You can now create AI songs using text prompts in Microsoft Copilot.
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You can now create AI songs using text prompts in Microsoft Copilot.

Can you tell me who owns them?

Microsoft Copilot now features a cool tool that lets you make an AI-generated song with just one line of text. This tool is linked with Suno AI, an app created by a team of musicians and AI experts, designed for easy and fun AI music creation.

You can access the tool by logging into Copilot with your Microsoft account and enabling the Suno plugin.

Using artificial intelligence for creative endeavors, like making music with a single text prompt, may not be as straightforward as it seems. Suno AI’s FAQs highlight important details: if you use the free version, the copyright for the generated music belongs to Suno, but if you’re subscribed to Pro or Premier, it belongs to you. However, Suno’s site doesn’t clearly explain how its AI creates music or the training data it uses. TheOrcTech reached out to Suno for clarification, but ownership remains a somewhat ambiguous area.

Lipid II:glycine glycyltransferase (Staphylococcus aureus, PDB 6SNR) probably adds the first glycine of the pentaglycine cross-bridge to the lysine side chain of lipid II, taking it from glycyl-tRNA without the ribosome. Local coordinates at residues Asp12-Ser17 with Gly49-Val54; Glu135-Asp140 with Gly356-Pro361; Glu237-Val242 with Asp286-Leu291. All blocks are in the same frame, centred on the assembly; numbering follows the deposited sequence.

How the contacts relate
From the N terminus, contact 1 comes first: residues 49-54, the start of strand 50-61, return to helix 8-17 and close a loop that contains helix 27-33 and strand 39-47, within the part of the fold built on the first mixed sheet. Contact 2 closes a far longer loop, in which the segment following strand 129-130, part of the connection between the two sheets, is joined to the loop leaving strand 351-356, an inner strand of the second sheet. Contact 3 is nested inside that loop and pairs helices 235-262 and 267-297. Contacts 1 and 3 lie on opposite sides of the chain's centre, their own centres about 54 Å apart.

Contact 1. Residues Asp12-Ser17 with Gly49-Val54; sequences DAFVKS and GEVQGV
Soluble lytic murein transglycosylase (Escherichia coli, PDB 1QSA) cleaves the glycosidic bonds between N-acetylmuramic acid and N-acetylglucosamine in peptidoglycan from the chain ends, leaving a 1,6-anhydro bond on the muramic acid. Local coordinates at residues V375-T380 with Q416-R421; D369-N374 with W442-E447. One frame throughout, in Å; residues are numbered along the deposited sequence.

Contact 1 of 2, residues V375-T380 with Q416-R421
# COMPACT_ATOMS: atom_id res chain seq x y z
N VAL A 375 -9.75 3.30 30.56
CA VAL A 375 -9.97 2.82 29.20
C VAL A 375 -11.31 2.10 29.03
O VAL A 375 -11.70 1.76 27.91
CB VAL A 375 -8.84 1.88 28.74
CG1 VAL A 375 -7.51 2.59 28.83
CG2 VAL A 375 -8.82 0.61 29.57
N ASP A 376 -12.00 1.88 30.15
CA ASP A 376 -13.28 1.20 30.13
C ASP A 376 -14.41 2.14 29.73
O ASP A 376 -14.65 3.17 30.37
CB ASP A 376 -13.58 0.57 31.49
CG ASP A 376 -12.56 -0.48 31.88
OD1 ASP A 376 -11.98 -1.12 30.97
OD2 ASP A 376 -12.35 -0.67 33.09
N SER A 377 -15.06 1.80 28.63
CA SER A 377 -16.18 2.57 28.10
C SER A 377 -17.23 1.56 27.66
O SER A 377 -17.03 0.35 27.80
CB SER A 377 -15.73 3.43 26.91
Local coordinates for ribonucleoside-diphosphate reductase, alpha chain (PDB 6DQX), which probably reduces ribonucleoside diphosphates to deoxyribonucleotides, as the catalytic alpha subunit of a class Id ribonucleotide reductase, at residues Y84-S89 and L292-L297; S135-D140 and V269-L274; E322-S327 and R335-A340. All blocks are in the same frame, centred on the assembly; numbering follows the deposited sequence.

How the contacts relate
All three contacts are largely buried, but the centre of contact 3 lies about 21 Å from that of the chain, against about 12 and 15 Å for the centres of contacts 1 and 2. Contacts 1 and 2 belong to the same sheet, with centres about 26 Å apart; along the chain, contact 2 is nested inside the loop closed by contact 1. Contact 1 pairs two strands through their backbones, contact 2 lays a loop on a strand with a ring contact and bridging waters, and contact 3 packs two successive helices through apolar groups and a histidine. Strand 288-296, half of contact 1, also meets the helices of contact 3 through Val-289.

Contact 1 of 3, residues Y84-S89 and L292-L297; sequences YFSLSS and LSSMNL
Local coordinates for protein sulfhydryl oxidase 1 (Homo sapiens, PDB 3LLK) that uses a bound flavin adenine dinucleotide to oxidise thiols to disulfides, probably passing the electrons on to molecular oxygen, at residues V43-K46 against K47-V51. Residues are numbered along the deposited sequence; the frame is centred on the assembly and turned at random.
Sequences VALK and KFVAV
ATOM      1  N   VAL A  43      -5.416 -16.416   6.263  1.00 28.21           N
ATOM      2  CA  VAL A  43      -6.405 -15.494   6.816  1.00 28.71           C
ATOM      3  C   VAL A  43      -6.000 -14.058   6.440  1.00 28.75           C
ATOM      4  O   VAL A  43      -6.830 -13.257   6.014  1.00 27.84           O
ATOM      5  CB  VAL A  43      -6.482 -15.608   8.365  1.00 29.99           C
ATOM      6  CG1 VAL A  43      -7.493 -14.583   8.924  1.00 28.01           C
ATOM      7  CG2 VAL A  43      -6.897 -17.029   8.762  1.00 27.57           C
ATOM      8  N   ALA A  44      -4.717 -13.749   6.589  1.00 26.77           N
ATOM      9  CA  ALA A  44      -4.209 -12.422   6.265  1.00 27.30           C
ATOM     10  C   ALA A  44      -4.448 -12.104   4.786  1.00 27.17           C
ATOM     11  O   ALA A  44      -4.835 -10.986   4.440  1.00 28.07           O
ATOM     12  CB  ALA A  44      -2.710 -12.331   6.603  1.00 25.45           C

According to Suno’s FAQ, the copyright landscape for content generated by AI is intricate and constantly changing, varying across countries. They recommend consulting a qualified attorney to stay informed about the latest developments and the level of copyright protection applicable to the output you generate using Suno.

Also Read | Storytellers can become comics artists with Dashtoon AI

AI Concerns Are Bringing Together Artists Across Industries

The topic of AI and copyright has gained significant attention this year, extending beyond the music industry. Some months back, notable authors joined forces to file a lawsuit against OpenAI, the entity behind ChatGPT. They alleged that OpenAI had violated their copyright by employing their works to train its AI.

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